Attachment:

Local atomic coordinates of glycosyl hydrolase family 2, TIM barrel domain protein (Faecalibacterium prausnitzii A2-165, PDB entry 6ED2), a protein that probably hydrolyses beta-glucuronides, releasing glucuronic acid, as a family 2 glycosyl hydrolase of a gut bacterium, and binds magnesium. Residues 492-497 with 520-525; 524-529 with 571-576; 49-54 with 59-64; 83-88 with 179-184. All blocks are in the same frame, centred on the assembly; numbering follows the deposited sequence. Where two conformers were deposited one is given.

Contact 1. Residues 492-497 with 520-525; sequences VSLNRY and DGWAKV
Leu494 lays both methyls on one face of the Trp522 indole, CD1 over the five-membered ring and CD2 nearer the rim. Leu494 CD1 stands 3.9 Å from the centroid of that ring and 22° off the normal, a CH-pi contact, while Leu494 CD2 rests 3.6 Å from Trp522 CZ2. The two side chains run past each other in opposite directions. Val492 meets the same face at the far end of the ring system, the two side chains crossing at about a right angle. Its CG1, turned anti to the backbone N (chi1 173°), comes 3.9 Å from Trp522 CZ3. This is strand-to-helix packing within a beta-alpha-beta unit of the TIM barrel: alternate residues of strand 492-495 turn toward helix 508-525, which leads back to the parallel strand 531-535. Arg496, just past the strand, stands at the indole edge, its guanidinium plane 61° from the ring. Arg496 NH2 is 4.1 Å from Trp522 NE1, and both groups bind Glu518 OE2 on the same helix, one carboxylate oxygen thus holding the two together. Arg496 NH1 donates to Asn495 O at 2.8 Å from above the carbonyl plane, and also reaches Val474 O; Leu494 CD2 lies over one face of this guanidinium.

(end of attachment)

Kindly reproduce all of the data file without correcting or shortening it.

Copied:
Local atomic coordinates of glycosyl hydrolase family 2, TIM barrel domain protein (Faecalibacterium prausnitzii A2-165, PDB entry 6ED2), a protein that probably hydrolyses beta-glucuronides, releasing glucuronic acid, as a family 2 glycosyl hydrolase of a gut bacterium, and binds magnesium. Residues 492-497 with 520-525; 524-529 with 571-576; 49-54 with 59-64; 83-88 with 179-184. All blocks are in the same frame, centred on the assembly; numbering follows the deposited sequence. Where two conformers were deposited one is given.

Contact 1. Residues 492-497 with 520-525; sequences VSLNRY and DGWAKV
Leu494 lays both methyls on one face of the Trp522 indole, CD1 over the five-membered ring and CD2 nearer the rim. Leu494 CD1 stands 3.9 Å from the centroid of that ring and 22° off the normal, a CH-pi contact, while Leu494 CD2 rests 3.6 Å from Trp522 CZ2. The two side chains run past each other in opposite directions. Val492 meets the same face at the far end of the ring system, the two side chains crossing at about a right angle. Its CG1, turned anti to the backbone N (chi1 173°), comes 3.9 Å from Trp522 CZ3. This is strand-to-helix packing within a beta-alpha-beta unit of the TIM barrel: alternate residues of strand 492-495 turn toward helix 508-525, which leads back to the parallel strand 531-535. Arg496, just past the strand, stands at the indole edge, its guanidinium plane 61° from the ring. Arg496 NH2 is 4.1 Å from Trp522 NE1, and both groups bind Glu518 OE2 on the same helix, one carboxylate oxygen thus holding the two together. Arg496 NH1 donates to Asn495 O at 2.8 Å from above the carbonyl plane, and also reaches Val474 O; Leu494 CD2 lies over one face of this guanidinium.